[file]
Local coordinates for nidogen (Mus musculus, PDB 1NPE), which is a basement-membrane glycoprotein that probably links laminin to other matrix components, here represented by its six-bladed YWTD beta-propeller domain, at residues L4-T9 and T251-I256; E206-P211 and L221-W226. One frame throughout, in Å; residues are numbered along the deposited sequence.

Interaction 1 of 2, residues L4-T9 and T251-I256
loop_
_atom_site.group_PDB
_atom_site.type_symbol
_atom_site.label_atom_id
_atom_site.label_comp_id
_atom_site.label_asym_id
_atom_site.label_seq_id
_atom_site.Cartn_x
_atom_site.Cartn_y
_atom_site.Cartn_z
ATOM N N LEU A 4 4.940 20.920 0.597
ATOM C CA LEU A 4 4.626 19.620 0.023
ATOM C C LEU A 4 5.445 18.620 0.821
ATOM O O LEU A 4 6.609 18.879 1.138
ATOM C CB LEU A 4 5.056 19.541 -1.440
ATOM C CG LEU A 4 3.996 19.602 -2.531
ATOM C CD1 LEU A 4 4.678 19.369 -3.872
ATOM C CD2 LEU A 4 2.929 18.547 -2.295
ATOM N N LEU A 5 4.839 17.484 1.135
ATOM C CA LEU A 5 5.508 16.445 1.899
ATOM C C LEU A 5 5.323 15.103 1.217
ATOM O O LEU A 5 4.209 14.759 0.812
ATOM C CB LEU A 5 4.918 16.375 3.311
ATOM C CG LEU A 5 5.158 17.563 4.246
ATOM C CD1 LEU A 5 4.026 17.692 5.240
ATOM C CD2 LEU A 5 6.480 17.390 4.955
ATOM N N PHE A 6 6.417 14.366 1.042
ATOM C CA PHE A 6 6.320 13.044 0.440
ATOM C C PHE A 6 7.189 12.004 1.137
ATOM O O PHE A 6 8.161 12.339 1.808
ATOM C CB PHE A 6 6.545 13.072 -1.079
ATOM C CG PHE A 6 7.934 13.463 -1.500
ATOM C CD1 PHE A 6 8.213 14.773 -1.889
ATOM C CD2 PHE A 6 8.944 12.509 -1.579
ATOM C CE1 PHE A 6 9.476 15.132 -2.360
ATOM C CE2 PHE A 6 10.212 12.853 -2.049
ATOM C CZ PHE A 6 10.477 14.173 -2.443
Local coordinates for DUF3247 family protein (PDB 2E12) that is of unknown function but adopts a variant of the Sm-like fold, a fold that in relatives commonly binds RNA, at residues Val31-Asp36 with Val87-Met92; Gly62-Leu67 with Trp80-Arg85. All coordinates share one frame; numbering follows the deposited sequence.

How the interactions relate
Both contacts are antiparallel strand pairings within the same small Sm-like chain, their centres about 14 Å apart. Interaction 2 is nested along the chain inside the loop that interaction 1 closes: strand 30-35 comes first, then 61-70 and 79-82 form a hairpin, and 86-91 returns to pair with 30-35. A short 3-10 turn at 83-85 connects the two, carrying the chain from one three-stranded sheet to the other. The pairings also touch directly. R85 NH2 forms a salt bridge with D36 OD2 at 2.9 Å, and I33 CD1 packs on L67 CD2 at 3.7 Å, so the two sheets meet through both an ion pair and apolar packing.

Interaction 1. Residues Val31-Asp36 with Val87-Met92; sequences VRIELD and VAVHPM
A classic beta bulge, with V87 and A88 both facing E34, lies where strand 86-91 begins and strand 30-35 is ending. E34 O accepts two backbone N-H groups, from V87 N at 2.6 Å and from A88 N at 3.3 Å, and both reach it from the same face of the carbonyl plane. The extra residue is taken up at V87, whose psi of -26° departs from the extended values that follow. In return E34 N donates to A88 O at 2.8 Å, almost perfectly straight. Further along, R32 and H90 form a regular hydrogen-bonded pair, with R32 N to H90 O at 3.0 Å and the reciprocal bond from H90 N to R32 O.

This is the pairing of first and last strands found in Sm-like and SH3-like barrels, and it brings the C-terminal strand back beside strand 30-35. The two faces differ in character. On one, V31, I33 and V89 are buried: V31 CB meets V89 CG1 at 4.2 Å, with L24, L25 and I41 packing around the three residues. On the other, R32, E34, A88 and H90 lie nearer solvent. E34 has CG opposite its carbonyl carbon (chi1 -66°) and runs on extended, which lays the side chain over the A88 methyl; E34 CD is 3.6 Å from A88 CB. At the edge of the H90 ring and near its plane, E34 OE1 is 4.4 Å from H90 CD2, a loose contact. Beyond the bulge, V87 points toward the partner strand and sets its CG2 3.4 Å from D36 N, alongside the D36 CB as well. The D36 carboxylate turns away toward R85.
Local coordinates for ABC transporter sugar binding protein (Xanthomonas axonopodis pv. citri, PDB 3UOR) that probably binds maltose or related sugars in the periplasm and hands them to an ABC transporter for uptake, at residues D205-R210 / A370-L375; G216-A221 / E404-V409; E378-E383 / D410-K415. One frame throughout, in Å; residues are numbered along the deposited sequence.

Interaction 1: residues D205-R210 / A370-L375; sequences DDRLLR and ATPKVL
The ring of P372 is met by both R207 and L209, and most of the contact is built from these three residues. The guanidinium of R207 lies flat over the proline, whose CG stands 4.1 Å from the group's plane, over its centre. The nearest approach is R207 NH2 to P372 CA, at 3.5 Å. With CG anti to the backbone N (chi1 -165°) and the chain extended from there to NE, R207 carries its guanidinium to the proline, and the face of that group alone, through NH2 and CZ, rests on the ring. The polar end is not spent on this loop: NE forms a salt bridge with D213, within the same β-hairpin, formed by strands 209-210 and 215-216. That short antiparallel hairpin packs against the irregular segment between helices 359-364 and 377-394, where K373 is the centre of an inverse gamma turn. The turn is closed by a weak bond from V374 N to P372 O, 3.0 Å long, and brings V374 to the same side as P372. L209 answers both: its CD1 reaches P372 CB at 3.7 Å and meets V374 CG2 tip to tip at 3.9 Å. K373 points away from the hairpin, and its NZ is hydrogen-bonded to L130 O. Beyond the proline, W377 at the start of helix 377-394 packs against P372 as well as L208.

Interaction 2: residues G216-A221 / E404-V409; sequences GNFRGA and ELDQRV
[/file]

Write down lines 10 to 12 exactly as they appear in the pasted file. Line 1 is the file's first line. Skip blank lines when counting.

_atom_site.Cartn_x
_atom_site.Cartn_y
_atom_site.Cartn_z